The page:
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WW1 Heroes
32 Charles Nurding
Private: Royal Marine Light Infantry "Ships (or Marines) That Pass in the Night". So it could be said for two Avening men in the early part of the 20th Century. Regular readers will recall a report on Augustus Clapton (Roll of Honour No. 30) who died in 1918. He was born some five years before Charles and they would have been at school in the village at the same time. Gus left school around 1903 and became a baker on Point Road, Avening. Charles left school in 1908 and worked as a carder at Longford's Mill. Charles married Sarah Anderton in 1914 and they had a child, Charles, almost immediately after their marriage. Another son, William, was born late in 1916. Despite these responsibilities, Charles Senior volunteered for military service and was taken into the Royal Marines at Plymouth on the 14th of November 1916 and completed his training there. Meanwhile, Augustus Clapton was conscripted on the 17th of April 1917 and joined the Royal Marines at Chatham. On the 30th of that month, Charles left for France and was posted to the 1st Marine Battalion on the 20th of May 1917. In July 1917, Charles was injured on the Front having been buried by an incoming shell, receiving a wound to his arm which required medical attention in England. Having completed his training, Augustus left for France in August 1917 and joined the same battalion in September. In March 1918 he was reported as "missing" but later as "a Prisoner of War". Charles was declared fit again and was returned to France in May 1918. Augustus died as a POW in July of that year. By this time, the Germans were in retreat across France and Belgium but they put up a fight in that retreat, still managing to cause many casualties during their flight. The marines formed part of the 63rd Division fighting in the Second Battles of the Somme, and it was in those battles that Charles was killed. He was one of forty of his battalion who lost their lives that day, with another thirty or so during the previous week. During their service lives, Augustus and Charles never met although they shared that same battalion. Charles was one of five children born to Charles Nurding and his wife Elizabeth (née Humphries). They had married in Avening on the 13th of December 1890, when the groom is said in the Parish Register to have been "a soldier". In the 1901 census his occupation is described as "shepherd" and his birthplace as Kemble. He died in 1909 when Charles Jnr was 16. Our Charles is buried at the Caterpillar Valley Cemetery, Longueval. His two medals (the Victory Medal and the British Medal) would have been sent to his wife. To date we have been unable to locate any descendants or relatives.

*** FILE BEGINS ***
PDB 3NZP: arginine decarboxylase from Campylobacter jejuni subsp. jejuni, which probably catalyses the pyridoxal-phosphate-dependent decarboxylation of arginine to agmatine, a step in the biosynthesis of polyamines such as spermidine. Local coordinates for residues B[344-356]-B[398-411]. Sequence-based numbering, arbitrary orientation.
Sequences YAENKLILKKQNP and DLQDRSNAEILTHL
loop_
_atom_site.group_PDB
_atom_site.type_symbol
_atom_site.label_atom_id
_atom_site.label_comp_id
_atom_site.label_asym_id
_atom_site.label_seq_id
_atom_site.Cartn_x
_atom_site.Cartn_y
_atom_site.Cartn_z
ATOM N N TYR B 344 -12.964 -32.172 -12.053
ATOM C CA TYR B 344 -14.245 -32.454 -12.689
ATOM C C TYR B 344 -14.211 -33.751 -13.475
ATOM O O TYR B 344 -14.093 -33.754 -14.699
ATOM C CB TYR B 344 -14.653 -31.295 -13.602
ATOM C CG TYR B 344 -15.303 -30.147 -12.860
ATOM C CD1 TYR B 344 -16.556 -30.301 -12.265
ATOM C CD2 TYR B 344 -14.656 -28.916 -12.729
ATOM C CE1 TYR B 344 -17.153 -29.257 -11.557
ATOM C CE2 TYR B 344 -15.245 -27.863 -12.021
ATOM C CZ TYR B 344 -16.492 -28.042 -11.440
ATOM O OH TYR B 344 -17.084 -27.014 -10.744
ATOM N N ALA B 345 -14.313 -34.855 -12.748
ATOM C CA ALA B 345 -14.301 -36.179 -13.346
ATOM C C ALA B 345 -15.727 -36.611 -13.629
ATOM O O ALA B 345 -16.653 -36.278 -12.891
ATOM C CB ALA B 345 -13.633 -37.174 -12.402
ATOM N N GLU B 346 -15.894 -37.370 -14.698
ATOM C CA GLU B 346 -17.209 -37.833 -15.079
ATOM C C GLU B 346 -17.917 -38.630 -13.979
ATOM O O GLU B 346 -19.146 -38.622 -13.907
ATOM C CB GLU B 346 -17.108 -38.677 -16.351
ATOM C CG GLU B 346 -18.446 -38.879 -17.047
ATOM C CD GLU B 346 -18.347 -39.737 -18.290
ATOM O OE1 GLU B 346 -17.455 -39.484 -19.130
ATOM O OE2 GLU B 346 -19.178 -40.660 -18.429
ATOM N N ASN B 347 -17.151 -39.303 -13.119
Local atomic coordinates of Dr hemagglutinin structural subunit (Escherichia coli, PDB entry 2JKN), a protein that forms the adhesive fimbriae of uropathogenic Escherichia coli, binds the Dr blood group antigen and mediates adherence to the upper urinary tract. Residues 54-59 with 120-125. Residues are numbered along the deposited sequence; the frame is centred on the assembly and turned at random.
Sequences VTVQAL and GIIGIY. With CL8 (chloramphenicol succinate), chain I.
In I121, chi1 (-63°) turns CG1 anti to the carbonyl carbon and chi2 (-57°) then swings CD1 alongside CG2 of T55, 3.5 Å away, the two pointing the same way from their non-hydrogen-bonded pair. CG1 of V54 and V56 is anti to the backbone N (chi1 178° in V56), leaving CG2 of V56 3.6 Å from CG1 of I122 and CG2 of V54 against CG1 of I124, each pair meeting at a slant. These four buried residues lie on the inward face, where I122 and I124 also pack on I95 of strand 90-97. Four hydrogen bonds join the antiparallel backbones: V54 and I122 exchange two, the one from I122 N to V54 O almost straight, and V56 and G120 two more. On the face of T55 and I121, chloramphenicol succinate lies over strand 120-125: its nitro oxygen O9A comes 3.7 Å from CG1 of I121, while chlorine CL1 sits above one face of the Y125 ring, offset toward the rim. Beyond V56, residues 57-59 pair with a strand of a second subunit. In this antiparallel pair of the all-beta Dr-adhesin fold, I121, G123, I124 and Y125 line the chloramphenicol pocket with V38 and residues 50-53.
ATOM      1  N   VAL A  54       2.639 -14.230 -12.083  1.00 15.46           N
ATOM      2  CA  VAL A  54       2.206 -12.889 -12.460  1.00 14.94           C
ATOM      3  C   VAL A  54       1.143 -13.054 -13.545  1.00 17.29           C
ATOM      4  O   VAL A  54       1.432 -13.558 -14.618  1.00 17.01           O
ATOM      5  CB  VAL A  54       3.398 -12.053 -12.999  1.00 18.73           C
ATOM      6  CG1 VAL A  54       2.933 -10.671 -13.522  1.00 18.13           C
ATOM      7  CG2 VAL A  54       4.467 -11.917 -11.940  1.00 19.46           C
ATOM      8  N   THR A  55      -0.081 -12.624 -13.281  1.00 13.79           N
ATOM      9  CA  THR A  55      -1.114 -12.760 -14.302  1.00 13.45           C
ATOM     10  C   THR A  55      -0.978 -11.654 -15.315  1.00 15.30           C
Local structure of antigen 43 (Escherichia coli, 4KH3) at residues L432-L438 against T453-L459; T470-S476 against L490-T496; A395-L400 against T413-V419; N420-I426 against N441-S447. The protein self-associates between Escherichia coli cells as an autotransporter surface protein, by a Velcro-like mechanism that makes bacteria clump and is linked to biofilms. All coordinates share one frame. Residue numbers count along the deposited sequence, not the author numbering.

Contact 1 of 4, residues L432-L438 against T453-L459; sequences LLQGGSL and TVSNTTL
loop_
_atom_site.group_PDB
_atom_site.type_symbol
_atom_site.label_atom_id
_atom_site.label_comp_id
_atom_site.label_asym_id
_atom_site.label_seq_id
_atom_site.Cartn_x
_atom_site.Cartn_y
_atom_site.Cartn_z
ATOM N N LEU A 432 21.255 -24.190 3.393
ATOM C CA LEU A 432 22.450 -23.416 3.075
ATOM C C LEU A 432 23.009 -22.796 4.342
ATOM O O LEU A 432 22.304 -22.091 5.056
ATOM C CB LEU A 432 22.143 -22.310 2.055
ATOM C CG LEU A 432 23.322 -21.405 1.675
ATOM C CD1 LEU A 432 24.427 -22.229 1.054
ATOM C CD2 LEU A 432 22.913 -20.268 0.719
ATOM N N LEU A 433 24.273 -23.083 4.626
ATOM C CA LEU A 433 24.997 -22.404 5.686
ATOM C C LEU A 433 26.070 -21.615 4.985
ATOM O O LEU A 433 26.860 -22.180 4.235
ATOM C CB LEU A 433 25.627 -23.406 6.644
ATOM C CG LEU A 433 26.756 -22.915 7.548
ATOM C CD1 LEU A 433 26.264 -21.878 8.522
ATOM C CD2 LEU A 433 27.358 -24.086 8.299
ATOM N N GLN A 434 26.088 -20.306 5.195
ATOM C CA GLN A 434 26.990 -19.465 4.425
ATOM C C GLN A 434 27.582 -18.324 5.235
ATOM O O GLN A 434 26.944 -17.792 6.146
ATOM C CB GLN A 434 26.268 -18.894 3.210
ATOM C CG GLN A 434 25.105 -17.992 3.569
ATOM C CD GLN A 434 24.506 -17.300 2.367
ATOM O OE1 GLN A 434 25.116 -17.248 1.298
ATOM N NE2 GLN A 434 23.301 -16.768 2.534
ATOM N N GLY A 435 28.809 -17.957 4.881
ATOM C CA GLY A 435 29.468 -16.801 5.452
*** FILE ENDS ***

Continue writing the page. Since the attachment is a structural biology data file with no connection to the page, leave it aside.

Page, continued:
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32 Charles Nurding
Private: Royal Marine Light Infantry "Ships (or Marines) That Pass in the Night". So it could be said for two Avening men in the early part of the 20th Century. Regular readers will recall a report on Augustus Clapton (Roll of Honour No. 30) who died in 1918. He was born some five years before Charles and they would have been at school in the village at the same time. Gus left school around 1903 and became a baker on Point Road, Avening. Charles left school in 1908 and worked as a carder at Longford's Mill. Charles married Sarah Anderton in 1914 and they had a child, Charles, almost immediately after their marriage. Another son, William, was born late in 1916. Despite these responsibilities, Charles Senior volunteered for military service and was taken into the Royal Marines at Plymouth on the 14th of November 1916 and completed his training there. Meanwhile, Augustus Clapton was conscripted on the 17th of April 1917 and joined the Royal Marines at Chatham. On the 30th of that month, Charles left for France and was posted to the 1st Marine Battalion on the 20th of May 1917. In July 1917, Charles was injured on the Front having been buried by an incoming shell, receiving a wound to his arm which required medical attention in England. Having completed his training, Augustus left for France in August 1917 and joined the same battalion in September. In March 1918 he was reported as "missing" but later as "a Prisoner of War". Charles was declared fit again and was returned to France in May 1918. Augustus died as a POW in July of that year. By this time, the Germans were in retreat across France and Belgium but they put up a fight in that retreat, still managing to cause many casualties during their flight. The marines formed part of the 63rd Division fighting in the Second Battles of the Somme, and it was in those battles that Charles was killed. He was one of forty of his battalion who lost their lives that day, with another thirty or so during the previous week. During their service lives, Augustus and Charles never met although they shared that same battalion. Charles was one of five children born to Charles Nurding and his wife Elizabeth (née Humphries). They had married in Avening on the 13th of December 1890, when the groom is said in the Parish Register to have been "a soldier". In the 1901 census his occupation is described as "shepherd" and his birthplace as Kemble. He died in 1909 when Charles Jnr was 16. Our Charles is buried at the Caterpillar Valley Cemetery, Longueval. His two medals (the Victory Medal and the British Medal) would have been sent to his wife. To date we have been unable to locate any descendants or relatives.
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